In May 2019, the paper “Bare necessities? How the need for care modulates the acceptance of ambient assisted living technologies” was published in the “Journal of Medical Informatics”. The paper can be accessed at the journal website.
Steadily increasing numbers of older people and people in need of care represent critical challenges for today’s society. In the last years, diverse (health-related) technologies have been developed to facilitate living at home for older people but also to support (professional) care personnel in their daily care efforts. Ambient Assisted Living (AAL) technologies have the potential to enhance safety, support medical therapy, or facilitate everyday chores and social life. With the huge range and variety of technical opportunities, the question arises what influences (potential) users’ decisions for the right technology in their individual conditions and situations. In particular with regard to the fragility of the care situation, it is unknown which technologies are desired for different care needs and diverse situations.
The present study investigates (1) personal care needs as a potential influencing parameter for technology acceptance and (2) the selection of specific technologies
In an online questionnaire (including n = 162 people of all ages), technology acceptance and the selection of specific technologies was assessed, using two scenarios differing in their personal care needs (low care needs vs. moderate care needs) in two situational contexts (emergency detection vs. medical reminders).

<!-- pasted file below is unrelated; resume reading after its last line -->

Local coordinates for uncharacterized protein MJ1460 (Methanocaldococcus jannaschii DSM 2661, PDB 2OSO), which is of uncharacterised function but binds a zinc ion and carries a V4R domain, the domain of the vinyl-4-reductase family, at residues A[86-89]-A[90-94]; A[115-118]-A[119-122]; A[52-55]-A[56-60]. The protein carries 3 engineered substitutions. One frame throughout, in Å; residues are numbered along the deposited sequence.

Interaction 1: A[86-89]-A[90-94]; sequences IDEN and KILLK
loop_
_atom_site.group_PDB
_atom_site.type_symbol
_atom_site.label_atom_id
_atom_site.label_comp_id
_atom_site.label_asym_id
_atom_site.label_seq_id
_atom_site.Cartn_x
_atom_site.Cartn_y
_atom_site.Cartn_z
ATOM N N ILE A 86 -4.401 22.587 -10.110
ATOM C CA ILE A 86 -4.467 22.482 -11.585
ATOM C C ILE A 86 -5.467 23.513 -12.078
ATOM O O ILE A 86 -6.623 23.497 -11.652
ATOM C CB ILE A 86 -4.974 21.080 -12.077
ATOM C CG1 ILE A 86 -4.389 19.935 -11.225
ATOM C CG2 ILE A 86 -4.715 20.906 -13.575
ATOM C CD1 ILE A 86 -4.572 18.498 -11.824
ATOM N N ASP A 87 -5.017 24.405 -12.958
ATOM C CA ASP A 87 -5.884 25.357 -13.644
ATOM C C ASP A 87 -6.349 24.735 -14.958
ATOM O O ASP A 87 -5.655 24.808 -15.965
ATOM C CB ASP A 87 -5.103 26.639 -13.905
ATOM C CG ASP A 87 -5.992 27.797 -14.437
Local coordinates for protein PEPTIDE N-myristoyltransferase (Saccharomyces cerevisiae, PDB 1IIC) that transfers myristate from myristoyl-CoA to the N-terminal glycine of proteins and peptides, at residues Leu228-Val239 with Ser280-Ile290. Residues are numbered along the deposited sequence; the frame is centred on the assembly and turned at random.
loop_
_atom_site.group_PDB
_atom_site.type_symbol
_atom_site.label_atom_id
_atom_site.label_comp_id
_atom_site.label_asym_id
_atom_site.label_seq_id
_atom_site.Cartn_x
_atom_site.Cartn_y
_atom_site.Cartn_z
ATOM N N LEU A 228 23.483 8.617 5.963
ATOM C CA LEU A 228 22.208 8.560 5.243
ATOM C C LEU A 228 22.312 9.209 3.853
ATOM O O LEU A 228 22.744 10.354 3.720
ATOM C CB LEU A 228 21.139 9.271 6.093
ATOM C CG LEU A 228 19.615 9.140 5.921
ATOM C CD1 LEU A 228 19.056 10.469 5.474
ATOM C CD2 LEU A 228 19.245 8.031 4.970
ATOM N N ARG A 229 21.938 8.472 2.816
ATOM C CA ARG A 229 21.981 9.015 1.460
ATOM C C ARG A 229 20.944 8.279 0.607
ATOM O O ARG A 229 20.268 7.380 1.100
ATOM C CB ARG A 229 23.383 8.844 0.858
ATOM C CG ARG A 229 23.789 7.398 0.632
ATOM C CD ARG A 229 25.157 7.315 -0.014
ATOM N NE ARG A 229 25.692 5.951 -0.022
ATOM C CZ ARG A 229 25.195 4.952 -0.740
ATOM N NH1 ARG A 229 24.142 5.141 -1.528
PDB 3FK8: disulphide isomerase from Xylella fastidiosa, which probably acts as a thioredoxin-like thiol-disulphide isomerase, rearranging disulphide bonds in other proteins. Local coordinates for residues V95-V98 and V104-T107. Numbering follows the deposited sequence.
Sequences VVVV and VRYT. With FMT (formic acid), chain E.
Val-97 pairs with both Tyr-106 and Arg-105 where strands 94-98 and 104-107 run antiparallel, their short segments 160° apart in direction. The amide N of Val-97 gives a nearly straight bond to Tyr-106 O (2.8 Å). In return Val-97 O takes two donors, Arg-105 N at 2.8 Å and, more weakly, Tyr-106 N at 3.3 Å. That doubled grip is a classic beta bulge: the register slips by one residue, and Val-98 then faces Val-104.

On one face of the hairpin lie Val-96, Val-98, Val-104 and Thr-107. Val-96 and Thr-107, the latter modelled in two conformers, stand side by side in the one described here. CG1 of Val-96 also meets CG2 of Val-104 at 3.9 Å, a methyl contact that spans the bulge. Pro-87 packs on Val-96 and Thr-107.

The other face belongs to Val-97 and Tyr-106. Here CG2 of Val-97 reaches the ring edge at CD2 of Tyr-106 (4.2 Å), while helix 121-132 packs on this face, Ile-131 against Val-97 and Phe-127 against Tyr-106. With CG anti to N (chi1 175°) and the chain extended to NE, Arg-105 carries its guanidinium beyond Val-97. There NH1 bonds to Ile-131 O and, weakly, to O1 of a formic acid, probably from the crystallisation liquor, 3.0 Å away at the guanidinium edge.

Personal care needs influence the perception of benefits, barriers, and general acceptance of assisting technologies, independent from situational context. Higher needs for care lead to higher acknowledgements of the technology’s benefits, lower agreements or, in parts, higher rejections of potential barriers and higher acceptance. The two care situations differ regarding the participants’ preferences for technologies: For emergency detection, smart watches and emergency buttons are clearly accepted. In contrast, cameras are consistently rejected. For situations in which medical reminders are used, smartphone and smartwatches are most wanted, whereas audio assistants and smart TV were rather rejected.
The results provide insights into users’ preferences for specific technologies for the purpose of emergency detection and medical reminders as well as for the important influence of personal care needs. These insights can be used to derive user-tailored solutions of technology configurations for specific care needs and situations.